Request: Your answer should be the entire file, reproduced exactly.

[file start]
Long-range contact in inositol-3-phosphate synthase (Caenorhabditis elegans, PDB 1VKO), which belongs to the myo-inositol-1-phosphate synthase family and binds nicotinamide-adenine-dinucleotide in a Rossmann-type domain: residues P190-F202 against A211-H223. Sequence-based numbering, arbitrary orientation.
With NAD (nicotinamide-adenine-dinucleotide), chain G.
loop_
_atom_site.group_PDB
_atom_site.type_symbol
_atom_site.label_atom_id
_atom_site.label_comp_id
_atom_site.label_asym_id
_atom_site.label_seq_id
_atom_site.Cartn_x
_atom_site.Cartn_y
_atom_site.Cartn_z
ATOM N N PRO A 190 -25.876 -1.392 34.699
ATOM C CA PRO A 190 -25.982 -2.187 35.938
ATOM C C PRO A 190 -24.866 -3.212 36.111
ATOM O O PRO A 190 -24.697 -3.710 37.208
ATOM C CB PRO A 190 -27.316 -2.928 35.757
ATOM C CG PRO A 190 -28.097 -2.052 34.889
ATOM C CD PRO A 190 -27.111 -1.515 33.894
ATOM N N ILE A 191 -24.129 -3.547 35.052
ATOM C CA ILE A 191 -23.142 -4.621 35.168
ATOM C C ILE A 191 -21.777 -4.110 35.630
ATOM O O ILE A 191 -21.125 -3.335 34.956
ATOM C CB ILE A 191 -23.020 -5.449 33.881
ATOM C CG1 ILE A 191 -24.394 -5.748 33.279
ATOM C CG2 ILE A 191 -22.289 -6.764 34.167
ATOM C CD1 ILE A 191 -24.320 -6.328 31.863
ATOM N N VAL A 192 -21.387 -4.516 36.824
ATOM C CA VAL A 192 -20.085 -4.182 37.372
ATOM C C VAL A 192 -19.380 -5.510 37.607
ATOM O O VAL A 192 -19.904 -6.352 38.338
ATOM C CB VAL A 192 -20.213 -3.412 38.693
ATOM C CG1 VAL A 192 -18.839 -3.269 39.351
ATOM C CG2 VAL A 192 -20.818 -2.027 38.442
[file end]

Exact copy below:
Long-range contact in inositol-3-phosphate synthase (Caenorhabditis elegans, PDB 1VKO), which belongs to the myo-inositol-1-phosphate synthase family and binds nicotinamide-adenine-dinucleotide in a Rossmann-type domain: residues P190-F202 against A211-H223. Sequence-based numbering, arbitrary orientation.
With NAD (nicotinamide-adenine-dinucleotide), chain G.
loop_
_atom_site.group_PDB
_atom_site.type_symbol
_atom_site.label_atom_id
_atom_site.label_comp_id
_atom_site.label_asym_id
_atom_site.label_seq_id
_atom_site.Cartn_x
_atom_site.Cartn_y
_atom_site.Cartn_z
ATOM N N PRO A 190 -25.876 -1.392 34.699
ATOM C CA PRO A 190 -25.982 -2.187 35.938
ATOM C C PRO A 190 -24.866 -3.212 36.111
ATOM O O PRO A 190 -24.697 -3.710 37.208
ATOM C CB PRO A 190 -27.316 -2.928 35.757
ATOM C CG PRO A 190 -28.097 -2.052 34.889
ATOM C CD PRO A 190 -27.111 -1.515 33.894
ATOM N N ILE A 191 -24.129 -3.547 35.052
ATOM C CA ILE A 191 -23.142 -4.621 35.168
ATOM C C ILE A 191 -21.777 -4.110 35.630
ATOM O O ILE A 191 -21.125 -3.335 34.956
ATOM C CB ILE A 191 -23.020 -5.449 33.881
ATOM C CG1 ILE A 191 -24.394 -5.748 33.279
ATOM C CG2 ILE A 191 -22.289 -6.764 34.167
ATOM C CD1 ILE A 191 -24.320 -6.328 31.863
ATOM N N VAL A 192 -21.387 -4.516 36.824
ATOM C CA VAL A 192 -20.085 -4.182 37.372
ATOM C C VAL A 192 -19.380 -5.510 37.607
ATOM O O VAL A 192 -19.904 -6.352 38.338
ATOM C CB VAL A 192 -20.213 -3.412 38.693
ATOM C CG1 VAL A 192 -18.839 -3.269 39.351
ATOM C CG2 VAL A 192 -20.818 -2.027 38.442